puzzle picture
1501: Revisiting Puzzle 58: Insulin Mutant
Status: Closed


1Beta Folders10,036100
2L'Alliance Francophone10,02374
3Go Science9,99354
4Void Crushers9,93638
5Anthropic Dreams9,93127
8Marvin's bunch9,7798
10Hun-Magyar Csapat9,4373
11DU CHEM 3705 Winter 20188,9742
14Trinity Biology8,7301
15BCC 8,7001
16Italiani Al Lavoro8,5961
17E?????! Heureka!8,4631
18DSN @ Home8,3491

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NinjaGreg's picture
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Groups: Go Science
Just out of curiosity ..

Was this intended to be two separate lengths? The numbering is continuous across the gap, but it's not clear if the two gap ends are supposed to remain close to one another.

bkoep's picture
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Groups: Foldit Staff
Yes, two chains

This puzzle contains two distinct chains that can be moved independently of one another. The chains may interact with one another and form disulfides with one another, but there is no reason that the gap ends should remain close together.

Foldit automatically renumbers all the residues in a puzzle. If there are multiple chains in a puzzle, then Foldit renumbers the first chain (from the N- to C-terminus), and then continues this numbering at the next chain (from its N- to C-terminus). The main purpose of the Foldit numbering is so that the program can keep track of each residue. (Importantly, the Foldit numbering does not correspond to conventional numbering that we use to talk about proteins. So, for example, if you read something on Wikipedia about "position 22 of insulin," that is not the same as residue number 22 in this Foldit puzzle.)

The synthesis of insulin in the body is actually a multi-step process. It actually starts out as a single chain, forms disulfide bonds, and then the middle portion of the single chain is excised by proteases, resulting in two distinct protein chains connected by disulfide bonds.

NinjaGreg's picture
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Joined: 05/21/2010
Groups: Go Science
Good information!

Thanks for the explanation, very interesting. Fascinating how this all is so intricate!

(Side note: if you could delete the duplicate post below, I'd appreciate it. I hit save twice, apparently.)

LociOiling's picture
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Joined: 12/27/2012
Groups: Beta Folders
super subtle stuff

Totally geeking out, but here goes.

This puzzle has two chains, so there are two C terminals. (Also, two N terminals.)

The main reason that matters is atom numbering - the C terminal has an extra oxygen backbone atom, so the beta carbon, the first atom of the sidechain, is atom 6 instead of atom 5.

This scrap of code bands the beta carbons of the C terminals in 1501 to demonstrate:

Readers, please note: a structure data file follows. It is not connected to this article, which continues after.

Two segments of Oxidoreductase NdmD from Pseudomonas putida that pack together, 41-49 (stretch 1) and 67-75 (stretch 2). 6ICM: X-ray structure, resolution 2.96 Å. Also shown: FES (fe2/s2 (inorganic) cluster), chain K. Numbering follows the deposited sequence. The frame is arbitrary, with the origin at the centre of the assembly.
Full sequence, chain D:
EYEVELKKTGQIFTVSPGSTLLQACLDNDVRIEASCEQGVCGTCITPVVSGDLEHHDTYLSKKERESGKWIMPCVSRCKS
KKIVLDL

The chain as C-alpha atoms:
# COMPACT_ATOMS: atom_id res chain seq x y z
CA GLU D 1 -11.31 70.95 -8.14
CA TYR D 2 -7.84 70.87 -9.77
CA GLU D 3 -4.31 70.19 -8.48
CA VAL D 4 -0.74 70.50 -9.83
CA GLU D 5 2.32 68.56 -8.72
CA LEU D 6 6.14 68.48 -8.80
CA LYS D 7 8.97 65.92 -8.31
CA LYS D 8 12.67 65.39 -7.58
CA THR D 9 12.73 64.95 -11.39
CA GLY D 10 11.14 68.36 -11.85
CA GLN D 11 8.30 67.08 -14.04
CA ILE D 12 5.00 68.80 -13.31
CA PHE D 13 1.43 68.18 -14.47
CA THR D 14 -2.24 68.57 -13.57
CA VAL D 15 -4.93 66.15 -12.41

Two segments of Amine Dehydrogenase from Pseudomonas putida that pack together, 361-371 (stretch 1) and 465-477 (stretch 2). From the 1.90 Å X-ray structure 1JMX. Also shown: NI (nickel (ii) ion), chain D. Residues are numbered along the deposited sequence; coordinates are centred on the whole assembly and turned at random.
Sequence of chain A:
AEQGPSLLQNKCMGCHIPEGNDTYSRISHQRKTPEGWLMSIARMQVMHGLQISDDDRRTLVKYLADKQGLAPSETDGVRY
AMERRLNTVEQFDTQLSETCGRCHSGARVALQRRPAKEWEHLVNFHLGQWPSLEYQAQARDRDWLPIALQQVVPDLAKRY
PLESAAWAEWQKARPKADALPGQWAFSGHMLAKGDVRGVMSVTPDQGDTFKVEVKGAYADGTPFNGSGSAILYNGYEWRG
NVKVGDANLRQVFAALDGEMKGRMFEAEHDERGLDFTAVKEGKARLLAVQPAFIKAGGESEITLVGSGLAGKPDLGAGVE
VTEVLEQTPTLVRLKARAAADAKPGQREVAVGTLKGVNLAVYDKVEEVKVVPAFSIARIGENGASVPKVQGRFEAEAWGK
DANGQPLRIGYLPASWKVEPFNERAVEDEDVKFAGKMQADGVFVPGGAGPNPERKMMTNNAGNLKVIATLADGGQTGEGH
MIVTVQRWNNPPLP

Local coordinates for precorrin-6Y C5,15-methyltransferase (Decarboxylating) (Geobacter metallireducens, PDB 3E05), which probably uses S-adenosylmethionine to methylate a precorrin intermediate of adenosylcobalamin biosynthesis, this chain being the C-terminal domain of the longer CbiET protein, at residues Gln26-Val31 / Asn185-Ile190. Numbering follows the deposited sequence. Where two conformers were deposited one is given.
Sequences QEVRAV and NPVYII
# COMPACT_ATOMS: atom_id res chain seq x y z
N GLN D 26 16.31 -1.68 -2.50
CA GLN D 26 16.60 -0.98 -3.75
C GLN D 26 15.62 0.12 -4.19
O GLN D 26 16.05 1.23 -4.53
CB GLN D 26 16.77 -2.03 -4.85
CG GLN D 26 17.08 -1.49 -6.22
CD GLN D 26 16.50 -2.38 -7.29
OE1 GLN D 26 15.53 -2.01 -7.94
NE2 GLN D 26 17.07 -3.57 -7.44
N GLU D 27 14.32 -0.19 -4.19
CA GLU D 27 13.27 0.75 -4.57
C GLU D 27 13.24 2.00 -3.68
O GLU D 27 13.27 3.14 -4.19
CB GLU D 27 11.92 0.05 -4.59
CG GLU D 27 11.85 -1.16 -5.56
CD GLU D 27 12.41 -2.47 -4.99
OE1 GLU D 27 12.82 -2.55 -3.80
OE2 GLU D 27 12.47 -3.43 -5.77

band.AddBetweenSegments ( 21, 50, 6, 6 )

Lots of banding recipes offer to band beta carbons, but most probably miss the target when there are multiple chains. They'll end up banding to the extra oxygen atom in every C terminal except the last one. (Missed it by *this much*!)

This protein is available in the PDB as 1A7F. The two chains are identified as A and B. The A chain is segments 1 - 21 in Foldit, and the B chain is segments 22 - 50. (In the PDB, each chain is numbered starting at residue 1.)

If you look at the PDB header for 1A7F, the SSBOND records give the disulfide bridges:

SSBOND   1 CYS A  6  CYS A 11   1555   1555  2.02  
SSBOND   2 CYS A  7  CYS B  7   1555   1555  2.02  
SSBOND   3 CYS A 20  CYS B 19   1555   1555  2.02  

(I removed some excess spaces there, Fortran fans beware. I'm actually not sure what the 1555s mean, but the 2.02s are the distance in Angstroms between the two sulfur atoms in the bridge.)

The first bridge is within the A chain, but the other two connect the A chain to the B chain. So "CYS A 6" and "CYS A 11" connects the cysteines at segments 6 and 11. Both are on the A chain, so the numbers are the same in Foldit.

The next bridge connects "CYS A 7" to "CYS B 7". Both are residue 7 in PDB terms, each in its own chain.

To convert the B chain number to the Foldit number, just add 21, the length of the A chain. So "CYS B 7" refers to Foldit segment 28. In the third bridge, "CYS B 19" becomes segment 40.

The bridges in bridge wiggle terms are:

6,11 7,28 20,40 

Some puzzles may have more than two chains. The recent 1448: Classroom Puzzle: Amyloid Protein is the only one I can think of, but there may have been others. Since Foldit doesn't have chain ids, the only way to detect N terminals and C terminals in the middle of the protein is to look at the atom count from structure.GetAtomCount and compare it to the normal value for the same amino acid in the middle of the chain.

The N terminals have *two* extra atoms, but they're both hydrogens, which get counted after other atoms. So the extra N terminal atoms won't throw off beta carbon banding recipes. The extra oxygen in the C terminal is what changes the number of the beta carbon from 5 to 6.

Enough already. One day print protein will identify chains, and maybe the some weak spots in the wiki will get patched up.

frood66's picture
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this has already been mentioned regarding 1498...same prob here?

bkoep's picture
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Which bug?

Are you referring to the erroneous high scores, or something else? Have you also experienced problems in this puzzle?

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